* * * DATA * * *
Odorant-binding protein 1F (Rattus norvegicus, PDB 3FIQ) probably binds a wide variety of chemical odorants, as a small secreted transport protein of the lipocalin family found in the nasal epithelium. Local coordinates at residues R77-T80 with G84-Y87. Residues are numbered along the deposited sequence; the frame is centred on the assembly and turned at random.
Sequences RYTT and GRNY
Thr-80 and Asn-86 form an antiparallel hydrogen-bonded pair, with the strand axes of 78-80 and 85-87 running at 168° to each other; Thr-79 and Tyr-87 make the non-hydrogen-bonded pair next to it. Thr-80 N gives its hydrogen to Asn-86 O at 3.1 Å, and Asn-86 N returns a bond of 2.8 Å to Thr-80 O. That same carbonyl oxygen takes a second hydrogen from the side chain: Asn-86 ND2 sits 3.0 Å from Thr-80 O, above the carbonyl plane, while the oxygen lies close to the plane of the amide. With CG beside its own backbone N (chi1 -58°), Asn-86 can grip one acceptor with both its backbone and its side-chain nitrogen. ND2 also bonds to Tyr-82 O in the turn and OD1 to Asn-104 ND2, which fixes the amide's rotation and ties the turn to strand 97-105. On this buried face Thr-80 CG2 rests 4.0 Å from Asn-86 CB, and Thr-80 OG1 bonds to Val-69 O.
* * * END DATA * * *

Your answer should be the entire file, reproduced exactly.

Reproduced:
Odorant-binding protein 1F (Rattus norvegicus, PDB 3FIQ) probably binds a wide variety of chemical odorants, as a small secreted transport protein of the lipocalin family found in the nasal epithelium. Local coordinates at residues R77-T80 with G84-Y87. Residues are numbered along the deposited sequence; the frame is centred on the assembly and turned at random.
Sequences RYTT and GRNY
Thr-80 and Asn-86 form an antiparallel hydrogen-bonded pair, with the strand axes of 78-80 and 85-87 running at 168° to each other; Thr-79 and Tyr-87 make the non-hydrogen-bonded pair next to it. Thr-80 N gives its hydrogen to Asn-86 O at 3.1 Å, and Asn-86 N returns a bond of 2.8 Å to Thr-80 O. That same carbonyl oxygen takes a second hydrogen from the side chain: Asn-86 ND2 sits 3.0 Å from Thr-80 O, above the carbonyl plane, while the oxygen lies close to the plane of the amide. With CG beside its own backbone N (chi1 -58°), Asn-86 can grip one acceptor with both its backbone and its side-chain nitrogen. ND2 also bonds to Tyr-82 O in the turn and OD1 to Asn-104 ND2, which fixes the amide's rotation and ties the turn to strand 97-105. On this buried face Thr-80 CG2 rests 4.0 Å from Asn-86 CB, and Thr-80 OG1 bonds to Val-69 O.